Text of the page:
Grow to eat and learn to earn


Today our SKF Youth were taught to plant potatoes which will be sold for income and buying materials for learning at school, after earning them. They will also do value addition to the potatoes by milling it into flour for making Chips, cakes and chapatis. The best bit of this potatoes is, it adds vitamin A to the body which is very nutritious and is to be mentioned as a immune booster too.

In this project farmers learn to grow food for their own consumption and to sell the surplus harvest. This way, they can set aside a portion of their income for use in small projects to create the basis for a sustained livelihood. They can also pool the income they generated through sales to make loans to one another under a programme called ‘Table Banking’.

The project was launched in March 2014. The first step consisted of teaching participants how to create kitchen gardens at home. Families were introduced to the basics of composting and organic farming.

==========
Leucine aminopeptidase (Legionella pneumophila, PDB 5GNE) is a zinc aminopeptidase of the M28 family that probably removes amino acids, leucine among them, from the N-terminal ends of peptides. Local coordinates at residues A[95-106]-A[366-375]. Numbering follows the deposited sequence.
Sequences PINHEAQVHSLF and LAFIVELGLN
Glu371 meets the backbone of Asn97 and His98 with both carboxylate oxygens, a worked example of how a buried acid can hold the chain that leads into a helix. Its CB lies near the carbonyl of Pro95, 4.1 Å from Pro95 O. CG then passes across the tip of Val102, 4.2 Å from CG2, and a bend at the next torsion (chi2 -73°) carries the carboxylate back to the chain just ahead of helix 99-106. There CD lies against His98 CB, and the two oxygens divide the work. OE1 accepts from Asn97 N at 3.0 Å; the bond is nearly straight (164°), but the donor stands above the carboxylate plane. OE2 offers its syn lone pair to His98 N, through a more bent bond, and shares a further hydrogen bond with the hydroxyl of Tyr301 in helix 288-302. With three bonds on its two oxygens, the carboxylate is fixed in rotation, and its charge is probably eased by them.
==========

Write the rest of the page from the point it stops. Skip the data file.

All in all, the ‘Grow to Eat’ project comprises 73 participants, 55 of whom are very active. With the help of Financial Literacy Training offered by Sauti Kuu, they have drawn up a savings programme and are involved within the framework of the Table Banking Project, a group savings and lending programme to which members make a financial contribution that is used, in turn, to provide others with loans in exchange for a small rate of interest.

The project now comprises three groups, and the ranks of their members are growing from year to year. Interest in participating in the initiative is growing among families outside of the Sauti Kuu families as well. In addition to the 73 members who participate in the meetings, there are another 10 families that do not officially belong to Sauti Kuu but have also learned and adopted the techniques mediated by the organisation in order to plant their own kitchen gardens and run a small farming operation. This is how the project has spread even beyond Sauti Kuu.

The ‘Grow to Eat’ project has changed the lives of the families involved and improved their chances of feeding themselves and setting money aside in the process. Although most meeting attendees are women, men are taking an increasingly active role in the work of the kitchen gardens.

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